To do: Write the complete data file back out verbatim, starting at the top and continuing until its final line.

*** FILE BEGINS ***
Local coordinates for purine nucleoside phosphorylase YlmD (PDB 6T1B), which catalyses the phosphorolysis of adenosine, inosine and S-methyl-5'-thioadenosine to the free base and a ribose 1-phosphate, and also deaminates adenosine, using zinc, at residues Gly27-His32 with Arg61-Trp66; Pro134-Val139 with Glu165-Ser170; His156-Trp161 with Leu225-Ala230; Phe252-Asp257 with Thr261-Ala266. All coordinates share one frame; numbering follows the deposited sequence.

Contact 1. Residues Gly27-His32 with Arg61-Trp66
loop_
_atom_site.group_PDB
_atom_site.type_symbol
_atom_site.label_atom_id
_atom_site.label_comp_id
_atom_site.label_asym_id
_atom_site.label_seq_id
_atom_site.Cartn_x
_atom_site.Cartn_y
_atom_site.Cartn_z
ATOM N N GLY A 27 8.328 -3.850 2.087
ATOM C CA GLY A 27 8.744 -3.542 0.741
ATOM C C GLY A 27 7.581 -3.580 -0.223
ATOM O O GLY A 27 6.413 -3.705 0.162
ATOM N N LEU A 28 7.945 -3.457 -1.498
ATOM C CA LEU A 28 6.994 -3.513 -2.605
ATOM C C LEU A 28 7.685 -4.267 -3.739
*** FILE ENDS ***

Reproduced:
Local coordinates for purine nucleoside phosphorylase YlmD (PDB 6T1B), which catalyses the phosphorolysis of adenosine, inosine and S-methyl-5'-thioadenosine to the free base and a ribose 1-phosphate, and also deaminates adenosine, using zinc, at residues Gly27-His32 with Arg61-Trp66; Pro134-Val139 with Glu165-Ser170; His156-Trp161 with Leu225-Ala230; Phe252-Asp257 with Thr261-Ala266. All coordinates share one frame; numbering follows the deposited sequence.

Contact 1. Residues Gly27-His32 with Arg61-Trp66
loop_
_atom_site.group_PDB
_atom_site.type_symbol
_atom_site.label_atom_id
_atom_site.label_comp_id
_atom_site.label_asym_id
_atom_site.label_seq_id
_atom_site.Cartn_x
_atom_site.Cartn_y
_atom_site.Cartn_z
ATOM N N GLY A 27 8.328 -3.850 2.087
ATOM C CA GLY A 27 8.744 -3.542 0.741
ATOM C C GLY A 27 7.581 -3.580 -0.223
ATOM O O GLY A 27 6.413 -3.705 0.162
ATOM N N LEU A 28 7.945 -3.457 -1.498
ATOM C CA LEU A 28 6.994 -3.513 -2.605
ATOM C C LEU A 28 7.685 -4.267 -3.739